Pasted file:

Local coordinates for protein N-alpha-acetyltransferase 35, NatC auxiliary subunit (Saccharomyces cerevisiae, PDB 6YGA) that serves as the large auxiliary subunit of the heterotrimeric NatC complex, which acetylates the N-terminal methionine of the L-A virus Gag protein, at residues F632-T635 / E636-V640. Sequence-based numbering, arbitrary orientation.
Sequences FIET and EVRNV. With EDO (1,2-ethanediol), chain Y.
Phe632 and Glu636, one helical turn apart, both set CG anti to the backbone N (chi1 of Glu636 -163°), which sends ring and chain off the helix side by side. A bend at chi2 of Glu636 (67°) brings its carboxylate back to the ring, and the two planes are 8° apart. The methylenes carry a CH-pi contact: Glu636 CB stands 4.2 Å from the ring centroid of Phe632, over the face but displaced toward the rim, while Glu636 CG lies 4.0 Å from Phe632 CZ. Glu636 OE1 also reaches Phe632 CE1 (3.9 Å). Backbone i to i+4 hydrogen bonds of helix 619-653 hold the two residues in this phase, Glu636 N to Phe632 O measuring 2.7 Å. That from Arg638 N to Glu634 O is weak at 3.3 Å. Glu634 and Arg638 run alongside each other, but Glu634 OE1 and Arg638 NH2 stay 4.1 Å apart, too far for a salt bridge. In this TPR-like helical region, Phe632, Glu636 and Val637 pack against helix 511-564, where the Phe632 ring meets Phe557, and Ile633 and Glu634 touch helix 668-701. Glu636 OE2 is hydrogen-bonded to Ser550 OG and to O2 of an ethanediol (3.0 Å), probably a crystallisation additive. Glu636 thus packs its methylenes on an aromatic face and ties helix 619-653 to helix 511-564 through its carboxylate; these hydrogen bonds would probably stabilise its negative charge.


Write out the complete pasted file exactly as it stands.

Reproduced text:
Local coordinates for protein N-alpha-acetyltransferase 35, NatC auxiliary subunit (Saccharomyces cerevisiae, PDB 6YGA) that serves as the large auxiliary subunit of the heterotrimeric NatC complex, which acetylates the N-terminal methionine of the L-A virus Gag protein, at residues F632-T635 / E636-V640. Sequence-based numbering, arbitrary orientation.
Sequences FIET and EVRNV. With EDO (1,2-ethanediol), chain Y.
Phe632 and Glu636, one helical turn apart, both set CG anti to the backbone N (chi1 of Glu636 -163°), which sends ring and chain off the helix side by side. A bend at chi2 of Glu636 (67°) brings its carboxylate back to the ring, and the two planes are 8° apart. The methylenes carry a CH-pi contact: Glu636 CB stands 4.2 Å from the ring centroid of Phe632, over the face but displaced toward the rim, while Glu636 CG lies 4.0 Å from Phe632 CZ. Glu636 OE1 also reaches Phe632 CE1 (3.9 Å). Backbone i to i+4 hydrogen bonds of helix 619-653 hold the two residues in this phase, Glu636 N to Phe632 O measuring 2.7 Å. That from Arg638 N to Glu634 O is weak at 3.3 Å. Glu634 and Arg638 run alongside each other, but Glu634 OE1 and Arg638 NH2 stay 4.1 Å apart, too far for a salt bridge. In this TPR-like helical region, Phe632, Glu636 and Val637 pack against helix 511-564, where the Phe632 ring meets Phe557, and Ile633 and Glu634 touch helix 668-701. Glu636 OE2 is hydrogen-bonded to Ser550 OG and to O2 of an ethanediol (3.0 Å), probably a crystallisation additive. Glu636 thus packs its methylenes on an aromatic face and ties helix 619-653 to helix 511-564 through its carboxylate; these hydrogen bonds would probably stabilise its negative charge.